Egypt has certified the country’s first female dive master – a devout Muslim who refers to herself as a feminist. With coveted dive spots scattered all along the Red Sea, the ecologically-threatened Sinai Peninsula attracts scores of Egyptian and foreign visitors every year. But until now, not one Arab or Egyptian woman has taken their passion as far as Suezett al-Fallal.
Hamdy Anan has been leading diving trips for the last 17 years, and in all that time, he told Egypt Independent, there has not been a single female dive master. Anan helped to oversee al-Fallal’s three month certification course, a process that requires extraordinary commitment and physical stamina, but there is more to the newly ordained dive master than meets the eye.
On the outside, no one sees much of al-Fallal since she covers herself head to toe in accordance with her strict religious beliefs. She is a muslim, and maintains coverage of her head, arms and legs whether she is ploughing the vast desert or navigating the great marine underworld.
But on the inside, this woman is a firecracker who wears many hats!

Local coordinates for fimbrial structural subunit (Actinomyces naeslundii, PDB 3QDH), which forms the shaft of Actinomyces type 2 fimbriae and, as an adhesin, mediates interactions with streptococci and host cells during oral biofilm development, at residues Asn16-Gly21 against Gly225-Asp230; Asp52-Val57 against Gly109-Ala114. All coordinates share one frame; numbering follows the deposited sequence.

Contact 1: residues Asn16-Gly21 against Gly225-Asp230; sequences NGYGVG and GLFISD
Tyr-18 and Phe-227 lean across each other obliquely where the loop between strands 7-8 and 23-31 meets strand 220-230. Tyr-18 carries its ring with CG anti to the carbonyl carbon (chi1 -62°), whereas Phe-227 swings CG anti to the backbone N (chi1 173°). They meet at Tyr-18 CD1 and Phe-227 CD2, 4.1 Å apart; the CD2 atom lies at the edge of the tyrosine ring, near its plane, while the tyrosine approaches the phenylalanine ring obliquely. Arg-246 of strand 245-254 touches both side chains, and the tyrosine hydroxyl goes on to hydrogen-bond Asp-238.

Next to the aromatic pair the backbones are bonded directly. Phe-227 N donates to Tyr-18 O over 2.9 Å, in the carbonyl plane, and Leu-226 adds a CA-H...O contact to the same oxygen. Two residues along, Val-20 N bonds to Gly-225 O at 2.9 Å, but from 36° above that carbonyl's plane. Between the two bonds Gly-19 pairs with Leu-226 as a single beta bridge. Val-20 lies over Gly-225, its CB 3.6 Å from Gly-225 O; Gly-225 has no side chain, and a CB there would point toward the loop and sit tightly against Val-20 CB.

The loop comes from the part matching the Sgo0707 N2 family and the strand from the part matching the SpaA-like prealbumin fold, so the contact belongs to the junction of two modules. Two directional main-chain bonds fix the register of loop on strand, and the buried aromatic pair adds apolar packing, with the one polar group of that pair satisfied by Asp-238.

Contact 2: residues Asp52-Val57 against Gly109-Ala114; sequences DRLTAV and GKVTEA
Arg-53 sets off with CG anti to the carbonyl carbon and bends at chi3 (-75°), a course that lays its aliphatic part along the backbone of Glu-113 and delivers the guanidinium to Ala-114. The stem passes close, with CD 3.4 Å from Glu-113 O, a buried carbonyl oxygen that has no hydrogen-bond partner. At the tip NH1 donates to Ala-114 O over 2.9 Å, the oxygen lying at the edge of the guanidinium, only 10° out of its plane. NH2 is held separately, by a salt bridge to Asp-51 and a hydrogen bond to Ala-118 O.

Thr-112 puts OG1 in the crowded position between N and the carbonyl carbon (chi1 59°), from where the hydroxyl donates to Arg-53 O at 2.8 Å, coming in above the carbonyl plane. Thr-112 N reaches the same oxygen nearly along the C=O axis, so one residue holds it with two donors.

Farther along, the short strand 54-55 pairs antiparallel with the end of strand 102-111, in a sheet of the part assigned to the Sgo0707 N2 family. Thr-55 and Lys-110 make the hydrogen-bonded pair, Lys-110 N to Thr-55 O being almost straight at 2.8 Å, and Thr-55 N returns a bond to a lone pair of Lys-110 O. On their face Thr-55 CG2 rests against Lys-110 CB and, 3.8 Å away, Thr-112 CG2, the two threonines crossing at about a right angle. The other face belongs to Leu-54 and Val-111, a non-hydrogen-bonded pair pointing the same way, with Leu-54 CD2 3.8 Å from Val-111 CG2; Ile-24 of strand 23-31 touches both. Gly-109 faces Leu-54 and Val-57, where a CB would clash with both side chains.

Only 27 years old, al-Fallal has a degree in cinematography, and worked as a stylist and camera assistant before quitting the industry.
She was disappointed in how poorly women are portrayed in movies and television, and felt that insufficient effort is made to use television’s widespread influence to the betterment of society.
Al-Fallal has also worked as a personal trainer in various gyms across Cairo and as an assistant parachuting coach at an Egyptian military-run club, Egypt Independent reports.
Apart from the stylist position, all of these positions are stereotypically reserved for men, so it is no small feat that a woman, especially one who observes hijab (the veil), should have experience in all of them before her 30th birthday.
Unsurprisingly, al-Fallal’s road has not been without its pitfalls.
She told Egypt Independent that it is not easy for an Egyptian woman to travel and live alone without facing scorn or judgement from society, but she considers herself a feminist and still has a handful of other big goals she would like to meet.
In addition to becoming a dive instructor and opening her own shop, a dream she has had since she was 18, al-Fallal wants to do underwater photography – a pioneering field in Egypt that would allow her to combine two of what appear to many loves.
She also wants to learn how to sew, so that she can fashion her own clothing.
When the paper asked the dive master if they could do a profile, she humbly thought she didn’t have much to offer and felt hesitant to go through with it. Ultimately she did – in order to inspire other women to step out and live their dream.
Maybe a girl will read it and [decide to] do something that she really likes,” she said, “and someone who thinks negatively about Muslims will read it and change his mind.”
Stock image of woman diving, Shutterstock